Of course some of these forms are more restrictive than others. And almost all share the characteristic that they always put certain words into the subject and perhaps the body as well, which is beyond the control of the abuser. But that free-form message field is gold for the abuser and allows them to put their spammy or malicious message into the body of the email.

So after checking out a few of these domains for open relay and coming up empty, I do think all the abuse was done through too-lenient web pages. So I guess that is the current method of creating a de facto open relay.

I’ve written very well-informed emails, initially trying to send to abuse@<domain>.com. But I also got more creative, in some cases tracing the domain to an ISP and looking up how to contact that ISP’s abuse department. I’m kind of disappointed that Wells Fargo hasn’t responded. Many other ISPs did. I believe that some have already corrected the problem. Meanwhile new ones crop up.

Over the weeks I’ve worked – successfully – with several offenders. Each one represented unique aspects and I had to do some IT detective work to track down someone who wuold be likely to respond. The ones who haven’t cooperated at all are overseas. Here is the wall of shame: (handles emails for web site)

After about a week Wells Fargo did give a brief reply. They did not ask for any details. But the spam from their server did stop as far as I can tell.

If it turns into a never-ending battle I will give up, except perhaps to spend a few minutes a day.

Permanent fix
I don’t know the best way to fix this. I used to be a fan of SPF, but its limitations make it impossible for some large companies who need to have too many third parties sending email on their behalf. I guess Google is pushing DMARC, but I haven’t had time to think through if it’s feasible for large enterprises.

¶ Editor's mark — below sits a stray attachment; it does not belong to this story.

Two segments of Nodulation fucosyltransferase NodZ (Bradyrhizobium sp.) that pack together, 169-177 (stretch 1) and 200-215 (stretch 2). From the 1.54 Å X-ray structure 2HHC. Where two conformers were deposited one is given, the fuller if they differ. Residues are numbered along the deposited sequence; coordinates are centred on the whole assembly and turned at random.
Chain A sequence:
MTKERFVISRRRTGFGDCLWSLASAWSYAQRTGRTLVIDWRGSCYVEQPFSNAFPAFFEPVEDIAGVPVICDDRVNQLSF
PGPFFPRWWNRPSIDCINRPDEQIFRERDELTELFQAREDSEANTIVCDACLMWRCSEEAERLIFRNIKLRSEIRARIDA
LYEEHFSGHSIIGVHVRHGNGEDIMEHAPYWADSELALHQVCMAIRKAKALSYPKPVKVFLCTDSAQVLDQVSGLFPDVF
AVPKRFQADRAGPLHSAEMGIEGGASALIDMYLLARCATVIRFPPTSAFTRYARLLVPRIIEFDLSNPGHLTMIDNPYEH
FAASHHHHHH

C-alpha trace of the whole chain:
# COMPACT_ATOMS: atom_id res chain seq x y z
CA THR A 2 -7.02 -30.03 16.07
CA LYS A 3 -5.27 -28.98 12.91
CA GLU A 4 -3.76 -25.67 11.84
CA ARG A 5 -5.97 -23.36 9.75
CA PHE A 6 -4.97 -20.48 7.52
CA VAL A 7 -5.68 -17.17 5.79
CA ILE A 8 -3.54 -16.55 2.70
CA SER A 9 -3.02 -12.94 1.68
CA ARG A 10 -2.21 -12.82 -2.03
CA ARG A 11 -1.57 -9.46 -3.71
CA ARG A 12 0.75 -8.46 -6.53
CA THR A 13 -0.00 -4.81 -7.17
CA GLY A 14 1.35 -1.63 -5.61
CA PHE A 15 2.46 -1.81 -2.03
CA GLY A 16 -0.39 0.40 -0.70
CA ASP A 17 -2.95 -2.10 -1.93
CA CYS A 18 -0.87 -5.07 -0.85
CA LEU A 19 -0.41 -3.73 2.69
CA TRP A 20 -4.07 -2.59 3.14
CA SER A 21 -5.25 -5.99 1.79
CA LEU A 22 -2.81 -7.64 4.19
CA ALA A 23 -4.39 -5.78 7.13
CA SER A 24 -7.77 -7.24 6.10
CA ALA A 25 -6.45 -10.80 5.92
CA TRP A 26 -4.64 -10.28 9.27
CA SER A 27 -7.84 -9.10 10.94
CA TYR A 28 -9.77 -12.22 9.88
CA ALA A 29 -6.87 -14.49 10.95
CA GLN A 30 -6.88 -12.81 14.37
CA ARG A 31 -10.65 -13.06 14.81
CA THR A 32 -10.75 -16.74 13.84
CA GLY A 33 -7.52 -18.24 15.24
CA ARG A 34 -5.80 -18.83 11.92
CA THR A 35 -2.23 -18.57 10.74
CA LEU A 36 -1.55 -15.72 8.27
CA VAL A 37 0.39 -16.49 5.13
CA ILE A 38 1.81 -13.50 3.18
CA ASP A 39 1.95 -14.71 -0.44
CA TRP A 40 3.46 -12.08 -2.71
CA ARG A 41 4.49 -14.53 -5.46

Poorly constructed web forms are the new open relay enablers. Be very careful before creating such a form and at a minimum use good captcha technology so its usage can not be automated.

This is speculation but I would not be surprised to learn that there is a marketplace for a listing of all the poorly constructed web forms out there – that information could be very valuable to spammers who have been increasingly shut out of our inboxes by improved anti-spam detection.

References and related
I found this site helpful in finding valid contacts for a domain: You enter the domain and spits back a couple of valid abuse contact addresses.
I only reluctantly use Mxtoolbox. It’s like a necessary evil. So i don’t want to give out a link for it. Probably nearly as good to check out a mail server’s reputation is They’re not trying to sell you anything.
DMARC – perhaps the email authentication mechanism of the future.
My old post advocating SPF, which just never caught on…
PHPMailer remote code execution explanation, which takes advantages of web forms used to send email.

Admin DNS Internet Mail

The IT Detective Agency: can’t get email from one sender

For this article to make any sense whatsoever you have to understand that I enforce SPF in my mail system, which I described in SPF – not all it’s cracked up to be.

The details
Well, some domain admins boldly eliminated their SOFTFAIL conditions – but didn’t quite manage to pull it off correctly! Today I ran into this example. A sender from the domain sent me email from IP which I didn’t get – my SPF protection rejected it. The sender got an error:

550 IP Authorization check failed - psmtp